Funding Port-Related Infrastructure and Development: The Current Debate and Proposed Reform

By Cook, Christopher T. | Fordham Urban Law Journal, October 2011 | Go to article overview

Funding Port-Related Infrastructure and Development: The Current Debate and Proposed Reform


Cook, Christopher T., Fordham Urban Law Journal


Introduction
  I. Constitutional and Statutory Restrictions on Port Operations
        A. The Tonnage Clause
        B. The Shipping Act
        C. Plaquemines. Courts' Exacting Standard Under the
           Shipping Act
II. Addressing the Funding Problem
        A. Congressional Proposals
           1. H.R. 526: ON TIME Act
           2. H.R. 2355: MOVEMENT Act of 2009
           3. H.R. 2707: National Freight Mobility Infrastructure
              Fund
           4. Congressional Analysis
        B. National Infrastructure Bank
        C. Structured User Fees
           1. PierPASS
           2. Security-Related Fees
           3. Clean Truck Program
        D. Port Authority Cargo-Based Fees
           1. Ports of Los Angeles/Long Beach--Infrastructure
              Fee
           2. Port Authority of New York & New Jersey--Cargo
              Facility Charge
           3. Analysis of Cargo-Based Fee Validity
III. Proposed Reform
Conclusion

INTRODUCTION

"[W]e can put Americans to work today building the infrastructure of tomorrow. From the first railroads to the interstate highway system, our nation has always been built to compete." (1)

"Our infrastructure used to be the best, but our lead has slipped.... [W]hen our own engineers graded our nation's infrastructure, they gave us a D.'" (2)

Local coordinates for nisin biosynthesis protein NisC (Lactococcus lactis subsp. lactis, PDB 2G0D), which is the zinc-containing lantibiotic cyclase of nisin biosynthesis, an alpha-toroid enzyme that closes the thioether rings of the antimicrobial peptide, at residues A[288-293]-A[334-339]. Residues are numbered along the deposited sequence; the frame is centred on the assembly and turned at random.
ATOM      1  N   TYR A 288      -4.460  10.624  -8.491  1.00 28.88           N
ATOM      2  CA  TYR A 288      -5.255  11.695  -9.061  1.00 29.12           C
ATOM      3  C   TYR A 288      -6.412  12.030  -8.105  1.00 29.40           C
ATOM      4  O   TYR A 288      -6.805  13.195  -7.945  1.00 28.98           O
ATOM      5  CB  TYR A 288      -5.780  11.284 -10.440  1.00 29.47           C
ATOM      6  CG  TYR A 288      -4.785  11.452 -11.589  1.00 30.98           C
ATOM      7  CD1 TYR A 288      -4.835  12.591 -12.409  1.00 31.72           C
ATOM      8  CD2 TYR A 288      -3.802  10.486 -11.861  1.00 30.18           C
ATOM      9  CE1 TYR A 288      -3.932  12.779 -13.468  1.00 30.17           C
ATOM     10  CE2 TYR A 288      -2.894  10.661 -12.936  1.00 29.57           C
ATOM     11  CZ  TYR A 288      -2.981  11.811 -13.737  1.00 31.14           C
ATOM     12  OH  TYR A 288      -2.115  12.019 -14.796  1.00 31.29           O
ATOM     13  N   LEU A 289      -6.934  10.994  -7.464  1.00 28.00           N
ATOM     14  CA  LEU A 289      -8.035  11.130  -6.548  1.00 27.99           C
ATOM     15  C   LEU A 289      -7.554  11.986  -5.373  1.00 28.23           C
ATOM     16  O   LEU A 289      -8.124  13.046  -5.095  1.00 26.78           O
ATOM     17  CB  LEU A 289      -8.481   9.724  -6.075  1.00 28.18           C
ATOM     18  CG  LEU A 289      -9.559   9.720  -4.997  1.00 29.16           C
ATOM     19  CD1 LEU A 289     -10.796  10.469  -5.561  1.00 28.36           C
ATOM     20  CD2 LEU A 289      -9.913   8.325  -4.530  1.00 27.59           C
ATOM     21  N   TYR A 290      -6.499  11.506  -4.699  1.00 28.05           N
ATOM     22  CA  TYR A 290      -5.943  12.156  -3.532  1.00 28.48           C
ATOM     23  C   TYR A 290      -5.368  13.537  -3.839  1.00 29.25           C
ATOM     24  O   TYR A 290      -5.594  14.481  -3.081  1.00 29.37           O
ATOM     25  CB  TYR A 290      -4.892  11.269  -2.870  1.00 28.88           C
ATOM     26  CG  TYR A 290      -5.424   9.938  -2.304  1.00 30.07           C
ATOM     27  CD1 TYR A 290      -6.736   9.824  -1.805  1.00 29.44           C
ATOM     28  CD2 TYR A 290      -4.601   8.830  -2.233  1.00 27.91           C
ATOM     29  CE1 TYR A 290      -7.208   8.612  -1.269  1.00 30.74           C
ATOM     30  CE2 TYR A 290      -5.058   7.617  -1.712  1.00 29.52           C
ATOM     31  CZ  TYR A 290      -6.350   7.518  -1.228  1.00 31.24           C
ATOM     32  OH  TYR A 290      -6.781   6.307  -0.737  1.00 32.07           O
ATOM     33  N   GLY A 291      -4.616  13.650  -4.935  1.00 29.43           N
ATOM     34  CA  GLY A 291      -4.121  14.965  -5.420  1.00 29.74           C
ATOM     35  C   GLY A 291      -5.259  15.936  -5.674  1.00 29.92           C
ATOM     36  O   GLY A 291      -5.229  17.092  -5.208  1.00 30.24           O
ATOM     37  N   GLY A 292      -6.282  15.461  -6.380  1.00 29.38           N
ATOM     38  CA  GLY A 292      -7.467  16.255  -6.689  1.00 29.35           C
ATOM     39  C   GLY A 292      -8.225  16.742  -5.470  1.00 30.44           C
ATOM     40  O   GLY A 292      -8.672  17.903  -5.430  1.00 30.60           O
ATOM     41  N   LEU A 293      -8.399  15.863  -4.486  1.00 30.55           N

President Barack Obama's State of the Union Addresses in 2010 and 2011 focused on the need to rebuild trade-related infrastructure as an aspect of revitalizing the United States' economic condition. (3) American seaports are a central component of the President's discussion. (4) Port (5)-related activities contribute more than $649 billion annually to the U.S. Gross Domestic Product, sustain more than thirteen million jobs, and contribute over $212 billion annually in federal, state, and local taxes. (6) United States seaports--much like the rest of the United States' infrastructure--are in desperate need of improvement. (7) Federal, state, and industry actors agree that freight rail and roadways servicing seaports require significant repair and expansion. (8) What they cannot agree upon, however, is how to generate the funds necessary to meet current and future capacity needs. (9)

Modern container ports (10) have witnessed a sea change in how global trade is conducted. (11) From 1990 to 2007, trade in containerized cargo--i.e., cargo transported in a truck trailer body that can be detached from the frame of the truck for loading into a vessel or rail car (12)--in the United States' four largest container ports increased as follows: Ports of New York and New Jersey (279%), Port of Los Angeles (395%), Port of Long Beach (456%), and Port of Savannah (621%). (13) Driven by the surging market in containerized trade, the size of ships calling on U.S. ports has grown from 4500 twenty-foot equivalent units ("TEUs") (14) to 12,000 TEUs, (15) which has increased the number of trucks and miles of freight rail necessary to transport cargo from seaports to interior manufacturing and distribution points. (16) Consequently, many roadways have become inadequate, (17) resulting in roadway congestion, (18) increased fuel emissions, (19) and related environmental and public health concerns. (20)

Additionally, East Coast ports are uniquely concerned with port-related capacity and infrastructure issues. (21) Historically, the largest ships transporting containerized cargo have been unable to pass through the Panama Canal in calling on East Coast ports. (22) This is about to change. The Panama Canal is currently being expanded to accommodate ships carrying up to 12,000 TEUs. (23) The anticipated completion of the Panama Canal Expansion Project in 2014 has forced ports on the eastern seaboard to dredge channels deeper to accommodate the larger ships (24) and expand intermodal facilities (25) to transport containerized cargo quicker and more efficiently. (26)

Containerized cargo is here to stay, but what is less certain is how the United States will fund new infrastructure and development to accommodate its proliferation within the shipping industry. …

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